Meanwhile, during that year when the house sat abandoned, squatters, transients, and others have used it, stripped it of anything that is worth monetary value and basically damaged it beyond repair. The lack of care to the property may have caused structural damage as well as led to overgrown grass, an abundance of weeds and an accumulation of garbage. Essentially, you are now haunted by a house that you cannot live in, you can’t afford to repair and you can’t sell. Furthermore, you still owe that mortgage money to the bank.

First, it is important to know that if the federal bankruptcy court chooses a date that you cannot work into your schedule, your case will usually be dismissed. The court will not ask you for information relating to available dates so it’s important to make sure that you keep your schedule as flexible as possible. The court will also charge you a fee of $250 if you miss that appointment. There is no guarantee that the court will be willing to reschedule, but it is possible to submit a continuance request. If the court accepts your request, you will have to pay an additional fee of $250 for the rescheduling.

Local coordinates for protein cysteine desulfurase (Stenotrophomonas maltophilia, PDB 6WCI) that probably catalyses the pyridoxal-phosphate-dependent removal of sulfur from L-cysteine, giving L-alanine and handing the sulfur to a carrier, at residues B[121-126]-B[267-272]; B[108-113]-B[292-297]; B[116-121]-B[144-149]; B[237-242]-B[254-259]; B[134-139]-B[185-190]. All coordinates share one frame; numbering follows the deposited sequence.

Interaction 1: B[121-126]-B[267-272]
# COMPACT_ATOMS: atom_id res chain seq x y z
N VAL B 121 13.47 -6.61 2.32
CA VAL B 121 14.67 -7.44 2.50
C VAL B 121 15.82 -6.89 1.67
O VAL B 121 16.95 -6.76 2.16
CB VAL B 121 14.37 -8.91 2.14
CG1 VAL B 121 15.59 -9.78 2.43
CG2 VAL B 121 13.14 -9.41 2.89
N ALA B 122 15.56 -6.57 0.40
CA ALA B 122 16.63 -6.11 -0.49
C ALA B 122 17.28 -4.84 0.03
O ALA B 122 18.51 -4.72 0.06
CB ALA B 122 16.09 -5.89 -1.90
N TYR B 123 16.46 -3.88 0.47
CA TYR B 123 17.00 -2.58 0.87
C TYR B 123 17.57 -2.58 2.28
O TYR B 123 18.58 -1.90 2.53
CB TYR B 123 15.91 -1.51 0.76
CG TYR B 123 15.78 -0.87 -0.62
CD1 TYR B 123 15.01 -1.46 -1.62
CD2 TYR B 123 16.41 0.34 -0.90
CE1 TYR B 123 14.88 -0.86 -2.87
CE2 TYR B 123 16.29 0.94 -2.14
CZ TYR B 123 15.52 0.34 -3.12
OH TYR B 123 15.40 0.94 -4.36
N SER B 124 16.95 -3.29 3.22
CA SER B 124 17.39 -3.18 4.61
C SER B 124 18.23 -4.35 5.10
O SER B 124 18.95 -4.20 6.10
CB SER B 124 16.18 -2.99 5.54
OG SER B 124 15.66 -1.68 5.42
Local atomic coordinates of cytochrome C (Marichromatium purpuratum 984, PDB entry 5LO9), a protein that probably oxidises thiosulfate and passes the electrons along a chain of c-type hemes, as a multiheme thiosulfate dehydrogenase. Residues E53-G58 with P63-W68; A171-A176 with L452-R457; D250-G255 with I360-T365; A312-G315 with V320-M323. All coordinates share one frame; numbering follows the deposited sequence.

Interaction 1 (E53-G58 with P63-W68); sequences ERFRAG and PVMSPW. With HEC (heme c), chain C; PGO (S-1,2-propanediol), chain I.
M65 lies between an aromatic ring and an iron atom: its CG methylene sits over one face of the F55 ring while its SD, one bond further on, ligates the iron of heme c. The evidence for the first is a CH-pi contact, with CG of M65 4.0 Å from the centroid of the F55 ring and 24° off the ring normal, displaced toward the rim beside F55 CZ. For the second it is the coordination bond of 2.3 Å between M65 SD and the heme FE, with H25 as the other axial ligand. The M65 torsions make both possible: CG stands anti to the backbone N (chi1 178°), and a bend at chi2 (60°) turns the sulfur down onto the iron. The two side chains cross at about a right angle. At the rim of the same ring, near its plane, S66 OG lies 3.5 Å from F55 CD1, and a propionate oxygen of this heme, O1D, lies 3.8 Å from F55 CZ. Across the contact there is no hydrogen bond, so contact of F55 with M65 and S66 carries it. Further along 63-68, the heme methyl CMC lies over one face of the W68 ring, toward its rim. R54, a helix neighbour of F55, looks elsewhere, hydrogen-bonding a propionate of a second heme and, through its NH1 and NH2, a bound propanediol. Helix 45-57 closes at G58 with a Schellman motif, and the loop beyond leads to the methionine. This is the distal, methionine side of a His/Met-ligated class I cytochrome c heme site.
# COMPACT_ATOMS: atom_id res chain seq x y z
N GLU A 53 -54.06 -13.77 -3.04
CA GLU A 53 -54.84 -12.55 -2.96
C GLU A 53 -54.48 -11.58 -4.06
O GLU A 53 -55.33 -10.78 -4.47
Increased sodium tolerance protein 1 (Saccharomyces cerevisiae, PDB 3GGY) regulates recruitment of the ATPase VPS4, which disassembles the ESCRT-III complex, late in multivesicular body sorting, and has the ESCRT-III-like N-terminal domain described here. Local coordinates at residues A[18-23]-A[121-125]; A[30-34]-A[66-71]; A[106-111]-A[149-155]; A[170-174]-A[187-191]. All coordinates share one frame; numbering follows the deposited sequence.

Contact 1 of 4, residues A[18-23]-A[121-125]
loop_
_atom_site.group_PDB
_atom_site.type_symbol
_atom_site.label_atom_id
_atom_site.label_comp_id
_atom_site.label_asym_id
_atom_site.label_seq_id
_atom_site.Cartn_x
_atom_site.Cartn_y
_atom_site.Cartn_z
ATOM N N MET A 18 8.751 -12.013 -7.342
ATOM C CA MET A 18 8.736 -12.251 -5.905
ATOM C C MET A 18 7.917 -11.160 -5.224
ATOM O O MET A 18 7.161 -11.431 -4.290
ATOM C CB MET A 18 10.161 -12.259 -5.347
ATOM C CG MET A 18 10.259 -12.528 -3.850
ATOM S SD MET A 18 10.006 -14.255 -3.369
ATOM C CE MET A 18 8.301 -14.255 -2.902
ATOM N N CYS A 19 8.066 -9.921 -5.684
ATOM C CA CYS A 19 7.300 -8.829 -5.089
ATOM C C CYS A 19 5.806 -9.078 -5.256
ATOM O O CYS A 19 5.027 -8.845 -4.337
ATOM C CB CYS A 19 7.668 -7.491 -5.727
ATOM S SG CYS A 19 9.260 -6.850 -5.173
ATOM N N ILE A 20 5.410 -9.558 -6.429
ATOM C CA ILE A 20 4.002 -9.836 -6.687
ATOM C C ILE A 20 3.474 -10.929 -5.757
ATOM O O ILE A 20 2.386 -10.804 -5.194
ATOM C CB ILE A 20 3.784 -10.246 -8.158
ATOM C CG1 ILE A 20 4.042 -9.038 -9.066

When you arrive to the meeting, you will need to have a copy of your full bankruptcy petition (your attorney will bring this, if you have legal representation). You will also need your Social Security card, and your state I.D. or driver’s license. This is to verify your identity for the court.

The initial meeting will be fairly short, but yours will not be the only one scheduled and the meeting can be delayed by more than an hour if the trustee assigned to your case is late. During a half-hour period, the court can have anywhere from six to eight separate meetings and there is no order in which those meetings are held. This means that you could be called first or last. For more information about the meeting of creditors, please visit our web page.

This can be extremely problematic for people who are serving in the military. Their issue may not arise from an accident, illness or job loss, but from their location change. For example, some people find out that they can’t take their car with them if they are being transferred to another country. This is not due to any military rules but to the loan contract, they signed, which contained the provision.